Engaging China is best way for Philippine President Benigno Aquino to end his term
Philippine President Benigno Aquino has little more than a year left in office and a legacy to think of. He is especially mindful of growing anti-Chinese sentiment in his country spurred by Beijing's perceived bullying on a range of issues, among them disputed territory in the South China Sea. There is little likelihood of a backing down on positions already taken or the forging and strengthening of alliances with governments seen as having common interests. But he also has to be realistic; China is the world's economic powerhouse and the best chance of greater growth and development for the Philippines and the region.
Aquino is well aware of China's might; it is why his country was a founding member of the Beijing-led Asian Infrastructure Investment Bank, a multilateral institution to fund projects across the region. China is also a significant investor and trading partner with the Philippines, accounting for 12.7 per cent of trade in 2013, ranking third behind Japan and the US. Their trading ties go back centuries and many Filipinos have Chinese ancestry; Aquino is fifth generation Chinese. Uneasiness about Beijing's rise is testing those links, though.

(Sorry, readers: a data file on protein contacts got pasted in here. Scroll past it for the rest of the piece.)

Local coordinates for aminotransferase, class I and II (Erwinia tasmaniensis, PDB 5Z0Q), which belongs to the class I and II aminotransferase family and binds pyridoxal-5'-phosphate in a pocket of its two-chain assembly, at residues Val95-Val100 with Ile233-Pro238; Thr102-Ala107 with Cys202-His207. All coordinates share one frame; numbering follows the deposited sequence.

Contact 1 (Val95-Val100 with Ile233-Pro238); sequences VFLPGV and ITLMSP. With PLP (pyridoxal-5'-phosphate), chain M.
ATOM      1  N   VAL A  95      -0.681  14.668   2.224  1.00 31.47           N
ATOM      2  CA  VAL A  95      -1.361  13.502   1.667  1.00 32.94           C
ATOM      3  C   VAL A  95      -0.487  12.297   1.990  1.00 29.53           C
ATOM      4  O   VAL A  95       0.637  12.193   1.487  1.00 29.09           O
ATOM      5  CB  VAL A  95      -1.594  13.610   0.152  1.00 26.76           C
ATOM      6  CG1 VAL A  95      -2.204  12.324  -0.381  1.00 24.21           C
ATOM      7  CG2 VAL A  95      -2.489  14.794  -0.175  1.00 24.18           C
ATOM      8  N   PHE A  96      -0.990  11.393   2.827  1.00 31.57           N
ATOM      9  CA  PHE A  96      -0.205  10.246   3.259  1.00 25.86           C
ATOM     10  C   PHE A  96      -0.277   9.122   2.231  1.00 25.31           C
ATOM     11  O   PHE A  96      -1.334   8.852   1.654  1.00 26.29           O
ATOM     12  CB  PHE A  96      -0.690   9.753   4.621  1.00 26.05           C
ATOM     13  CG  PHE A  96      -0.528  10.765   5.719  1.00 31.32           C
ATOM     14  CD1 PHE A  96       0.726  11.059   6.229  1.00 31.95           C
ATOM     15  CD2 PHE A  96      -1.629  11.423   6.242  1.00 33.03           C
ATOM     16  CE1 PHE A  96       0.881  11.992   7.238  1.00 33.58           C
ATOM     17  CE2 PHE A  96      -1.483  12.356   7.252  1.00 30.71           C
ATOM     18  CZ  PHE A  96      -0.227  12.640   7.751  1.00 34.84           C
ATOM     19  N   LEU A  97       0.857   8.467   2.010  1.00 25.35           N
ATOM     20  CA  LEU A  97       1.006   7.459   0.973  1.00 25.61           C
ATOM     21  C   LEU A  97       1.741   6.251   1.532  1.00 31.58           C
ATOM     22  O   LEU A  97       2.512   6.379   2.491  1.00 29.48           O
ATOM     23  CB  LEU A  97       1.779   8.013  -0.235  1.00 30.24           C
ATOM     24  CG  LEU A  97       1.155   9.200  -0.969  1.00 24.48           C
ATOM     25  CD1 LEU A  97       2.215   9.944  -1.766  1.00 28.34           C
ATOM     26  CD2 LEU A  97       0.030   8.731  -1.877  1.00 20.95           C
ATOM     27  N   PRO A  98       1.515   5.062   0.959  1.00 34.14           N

The president made the strains clear in his exclusive interview with the South China Morning Post last week. While he and President Xi Jinping pledged during a brief meeting on the sidelines of the Asia-Pacific Economic Cooperation summit last November to deal with conflicts over the South China Sea through constructive engagement, there has been no obvious effort. Weeks later, a court in Manila jailed nine Chinese fishermen for poaching. Beijing the following month issued a position paper on the maritime dispute and expressed opinions on the Philippines' arbitration case before the International Tribunal for Law of the Sea on the legality of China's claims.
Aquino is not backing down. The Philippines expects to put forward its arguments in the case in July and a ruling is likely early next year. A new strategic partnership is being negotiated with Vietnam, which also has claims in the South China Sea. Both have protested against Chinese oil exploration and island reclamation and moved closer to Japan and the US.
Beijing has legitimate territorial claims in the South China Sea and disputes should be settled through bilateral negotiations. Although its actions in the region have caused concern, they are part of China's efforts to exert its influence. As his presidential term winds down, Aquino's legacy best lies in engaging and reaching out to China.